Amy L. Hartman, PhD
Infectious Disease & Microbiology
3501 Fifth Avenue
Pittsburgh, Pennsylvania 15261
Phone: (412) 648-8765
Fax: (412) 648-8917
Phone: (412) 648-1922
Albe, Joseph Robert
Barrick, Stacey R
Hartman, Amy Lynn
Kujawa, Michael Robert
Lundy, Jeneveve D
Salama, Noah Alexander
Thompson, Tiffany M
Walters, Aaron Wyland
Dr. Hartman received her bachelor's degree in Biology from Washington and Jefferson College in 1998. She received her Ph.D. in Molecular Virology from the Department of Molecular Genetics and Biochemistry at the University of Pittsburgh School of Medicine in 2003. Her graduate thesis was done in the laboratory of Mickey Murphey-Corb, Ph.D. and focused on host factors controlling Simian Immunodeficiency Virus (SIV) infection in rhesus macaques.
Amy then did a post-doctoral fellowship in the Special Pathogens Branch at the Centers for Disease Control and Prevention in Atlanta, GA under Stuart Nichol, Ph.D. Her work focused on viral virulence factors contributing to severe disease induced by infection with Ebola Zaire virus.
Amy returned to the University of Pittsburgh in 2007 as the Research Manager of the Regional Biocontainment Laboratory with a primary faculty appointment in the Department of Infectious Disease and Microbiology (IDM) in the Graduate School of Public Health (GSPH).
Dr. Hartman's broad research interests center on understanding the pathogenic mechanisms of RNA viruses, particularly arboviruses (viruses transmitted by insect vectors). Rift Valley Fever virus (RVFV) is a mosquito-borne virus that causes severe disease in livestock and humans in Africa and the Arabian peninsula. Rift Valley Fever is found endemically in these regions, and rainfall alterations can lead to epizootics in livestock and epidemics in humans. RVFV is easily transmitted when humans handle infected animal carcasses, and this transmission is thought to be by mucosal exposure or direct inhalation of virus particles. Due to its ability to infect by the aerosol route, RVFV is also considered a potential bioterror threat. For these reasons, better vaccines and therapeutics for this globally-important emerging infectious disease are needed.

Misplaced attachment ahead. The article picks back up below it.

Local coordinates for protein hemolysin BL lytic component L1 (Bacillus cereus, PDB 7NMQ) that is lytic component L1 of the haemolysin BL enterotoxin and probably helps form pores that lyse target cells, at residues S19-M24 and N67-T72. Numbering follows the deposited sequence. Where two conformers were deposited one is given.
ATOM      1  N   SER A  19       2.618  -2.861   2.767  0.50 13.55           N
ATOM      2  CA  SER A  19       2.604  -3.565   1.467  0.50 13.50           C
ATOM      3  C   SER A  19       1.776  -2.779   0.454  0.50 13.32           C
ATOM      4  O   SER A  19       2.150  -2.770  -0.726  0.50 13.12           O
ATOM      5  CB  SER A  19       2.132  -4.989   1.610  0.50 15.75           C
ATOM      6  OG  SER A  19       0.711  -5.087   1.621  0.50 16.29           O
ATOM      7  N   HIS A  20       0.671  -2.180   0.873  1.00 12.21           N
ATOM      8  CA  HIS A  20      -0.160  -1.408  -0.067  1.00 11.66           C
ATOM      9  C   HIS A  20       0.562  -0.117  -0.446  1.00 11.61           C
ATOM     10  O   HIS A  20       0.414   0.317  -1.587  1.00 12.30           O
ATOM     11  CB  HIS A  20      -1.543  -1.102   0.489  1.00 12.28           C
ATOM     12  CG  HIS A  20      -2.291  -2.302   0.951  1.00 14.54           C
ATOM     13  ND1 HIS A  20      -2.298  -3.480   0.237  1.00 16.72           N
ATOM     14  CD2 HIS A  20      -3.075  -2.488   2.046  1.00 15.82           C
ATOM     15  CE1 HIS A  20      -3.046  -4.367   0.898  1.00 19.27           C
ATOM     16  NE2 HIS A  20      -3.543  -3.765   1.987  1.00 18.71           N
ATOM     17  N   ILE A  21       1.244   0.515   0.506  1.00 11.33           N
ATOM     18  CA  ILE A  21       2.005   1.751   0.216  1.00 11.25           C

Current research projects in Dr. Hartman's lab focus on developing animal models for RVFV after aerosol infection. With funding from the Department of Defense, the goal is to develop animal models that mimic the different disease outcomes seen in humans after RVFV infection. Dr. Hartman has established the first well-characterized animal models of the neurological disease that is seen in some RVFV-infected people. These animal models are currently being used to understand how the virus causes lethal encephalitis. Dr. Hartman's animal models have also been used to test novel antiviral drugs, such as Favipiravir (T-705), to determine its broad-spectrum applicability to treat emerging diseases.
In addition to her work with RVFV, Dr. Hartman is also interested in developing animal models for other highly pathogenic arboviruses. Well-defined disease models are critical for testing potential vaccines and therapeutics that can be used to protect the US military and civilian populations. Dr. Hartman's lab at the University of Pittsburgh Regional Biocontainment Laboratory has the necessary federal approvals to work at BSL-3, advanced equipment, and trained staff to successfully implement large research grants and contracts aimed at understanding the pathogenesis of infectious diseases.